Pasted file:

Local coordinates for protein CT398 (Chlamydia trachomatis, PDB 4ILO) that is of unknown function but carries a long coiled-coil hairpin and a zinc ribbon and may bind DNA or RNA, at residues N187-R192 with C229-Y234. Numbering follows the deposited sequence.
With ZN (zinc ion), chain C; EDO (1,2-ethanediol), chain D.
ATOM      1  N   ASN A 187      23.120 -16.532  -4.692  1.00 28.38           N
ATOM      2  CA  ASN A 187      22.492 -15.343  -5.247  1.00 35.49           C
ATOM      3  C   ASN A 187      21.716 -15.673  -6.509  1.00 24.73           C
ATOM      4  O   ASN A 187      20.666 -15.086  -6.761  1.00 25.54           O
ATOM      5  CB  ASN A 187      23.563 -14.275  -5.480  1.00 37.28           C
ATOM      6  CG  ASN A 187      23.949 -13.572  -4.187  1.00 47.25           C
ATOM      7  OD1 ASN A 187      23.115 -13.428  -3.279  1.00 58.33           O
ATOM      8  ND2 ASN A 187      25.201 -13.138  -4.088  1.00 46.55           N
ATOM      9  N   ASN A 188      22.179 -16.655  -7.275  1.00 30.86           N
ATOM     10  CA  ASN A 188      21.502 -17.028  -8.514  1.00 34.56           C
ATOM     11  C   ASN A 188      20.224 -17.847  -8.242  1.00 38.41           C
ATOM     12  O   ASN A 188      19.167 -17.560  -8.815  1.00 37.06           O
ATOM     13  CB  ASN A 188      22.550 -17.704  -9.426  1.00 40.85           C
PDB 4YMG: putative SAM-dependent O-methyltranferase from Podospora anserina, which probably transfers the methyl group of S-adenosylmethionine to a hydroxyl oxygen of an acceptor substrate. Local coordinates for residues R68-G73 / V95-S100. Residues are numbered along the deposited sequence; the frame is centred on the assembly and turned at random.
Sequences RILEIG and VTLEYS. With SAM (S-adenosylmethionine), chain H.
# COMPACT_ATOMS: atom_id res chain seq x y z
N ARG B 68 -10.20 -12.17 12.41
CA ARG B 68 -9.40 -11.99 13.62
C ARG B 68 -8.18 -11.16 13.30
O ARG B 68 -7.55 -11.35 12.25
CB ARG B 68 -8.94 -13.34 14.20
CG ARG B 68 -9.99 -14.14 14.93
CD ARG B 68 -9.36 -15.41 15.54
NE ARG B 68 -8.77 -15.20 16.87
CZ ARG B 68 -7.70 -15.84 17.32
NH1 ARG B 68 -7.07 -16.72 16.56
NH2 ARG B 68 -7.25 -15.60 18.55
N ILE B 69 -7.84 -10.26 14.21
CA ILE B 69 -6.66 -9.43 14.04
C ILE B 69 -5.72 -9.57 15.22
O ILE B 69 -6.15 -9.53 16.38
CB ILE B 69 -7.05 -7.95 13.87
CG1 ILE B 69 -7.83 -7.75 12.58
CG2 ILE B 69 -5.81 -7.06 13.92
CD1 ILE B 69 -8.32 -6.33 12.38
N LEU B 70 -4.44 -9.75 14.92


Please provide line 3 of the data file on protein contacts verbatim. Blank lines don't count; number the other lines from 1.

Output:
ATOM      1  N   ASN A 187      23.120 -16.532  -4.692  1.00 28.38           N